Since the Hong Kong demonstrations began, the readership of this blog has soared in Hong Kong. For that, I’m very grateful. At the same time, I am exceedingly worried about the outcome of the latest confrontations with police and the Chinese military. I know that you are fighting for your democratic rights; for the right of self-determination. And you should know that the vast majority of the free world supports you!
But I must also offer a warning:
For most of modern history, fundamental change has come more from non-violent demonstrations and civil disobedience than from violent conflict. That includes the women’s suffrage movement in the US, the Gandhi-led Salt March that led to the independence of India, the Martin Luther King-led movement for civil rights for African-Americans, the voting rights movement for African-Americans, the anti-Vietnam War protests in the US, the anti-apartheid movement in South Africa, the Singing Revolution in the Balkans, the Monday demonstrations in East Germany, the forced resignation of President Mubarak in Egypt, and the impeachment of Park Geun-hye in South Korea.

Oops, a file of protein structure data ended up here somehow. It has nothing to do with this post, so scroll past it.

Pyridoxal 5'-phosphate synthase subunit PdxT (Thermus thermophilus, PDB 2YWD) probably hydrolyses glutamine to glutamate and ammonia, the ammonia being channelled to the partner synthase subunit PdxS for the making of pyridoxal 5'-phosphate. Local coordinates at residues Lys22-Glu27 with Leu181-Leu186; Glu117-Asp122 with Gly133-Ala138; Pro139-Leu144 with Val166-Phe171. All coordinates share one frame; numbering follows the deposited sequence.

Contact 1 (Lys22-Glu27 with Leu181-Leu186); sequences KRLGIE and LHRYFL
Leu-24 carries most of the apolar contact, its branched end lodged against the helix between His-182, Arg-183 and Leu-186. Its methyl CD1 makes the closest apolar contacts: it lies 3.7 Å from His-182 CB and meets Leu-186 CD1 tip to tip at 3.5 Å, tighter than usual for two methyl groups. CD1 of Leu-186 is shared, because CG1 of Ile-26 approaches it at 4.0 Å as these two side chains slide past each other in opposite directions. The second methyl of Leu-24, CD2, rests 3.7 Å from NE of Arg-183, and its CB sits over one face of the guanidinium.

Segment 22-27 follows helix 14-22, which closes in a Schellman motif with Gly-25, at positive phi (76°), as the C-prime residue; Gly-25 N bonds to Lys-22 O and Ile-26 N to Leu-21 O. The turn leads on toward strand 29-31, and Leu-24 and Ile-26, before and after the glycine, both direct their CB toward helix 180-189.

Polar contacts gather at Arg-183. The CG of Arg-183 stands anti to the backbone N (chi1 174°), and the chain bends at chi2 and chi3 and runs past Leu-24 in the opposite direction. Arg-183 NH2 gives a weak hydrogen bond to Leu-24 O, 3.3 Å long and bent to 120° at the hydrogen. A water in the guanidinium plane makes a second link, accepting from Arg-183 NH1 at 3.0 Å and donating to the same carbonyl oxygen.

Certainly, there have been cataclysmic failures: In Tibet, in Syria, in Iran, in Turkey and in Tiananmen Square. Nevertheless, the success of non-violent change has far outweighed the use of violence. Violent responses by the masses tend to be met with even greater violence from dictators.
So, Hongkongers, I want you to know that I, too, stand by your side. I was in Lhasa and Shanghai when Hong Kong was returned to China. I witnessed the joy and the hope of the Chinese people and the paranoia of the Chinese government. I, and many others, hoped that Hong Kong would change China more than China changed Hong Kong. But I beg you not to give the autocrats of China a reason to apply their military superiority against you.
As the financial center of China – indeed of Asia – you have unique power. You are not Tibet. You are not Xinjiang. China needs you. It can’t hide its violent police actions. It can’t merely claim that it is an internal matter as with the democracy movement in Tiananmen Square. Its leaders dare not destroy the golden goose that is Hong Kong and damage its standing in the world by viciously attacking you.
Similarly, you dare not give China’s leaders cover by pushing too far too quickly. You dare not be seen as too unreasonable, too violent. That will only give China’s autocrats cover. It will permit them to hide behind the violent and destructive actions of a few demonstrators to violently crackdown on your movement. It will allow China to say that it had no choice but to act. And other world leaders, and the world’s news media, might believe it to be true.
So here’s hoping that cooler heads prevail; that you show your power in your numbers and in your determination to live free. And that Xi Jinping sees the wisdom in restraint,
The whole world is watching!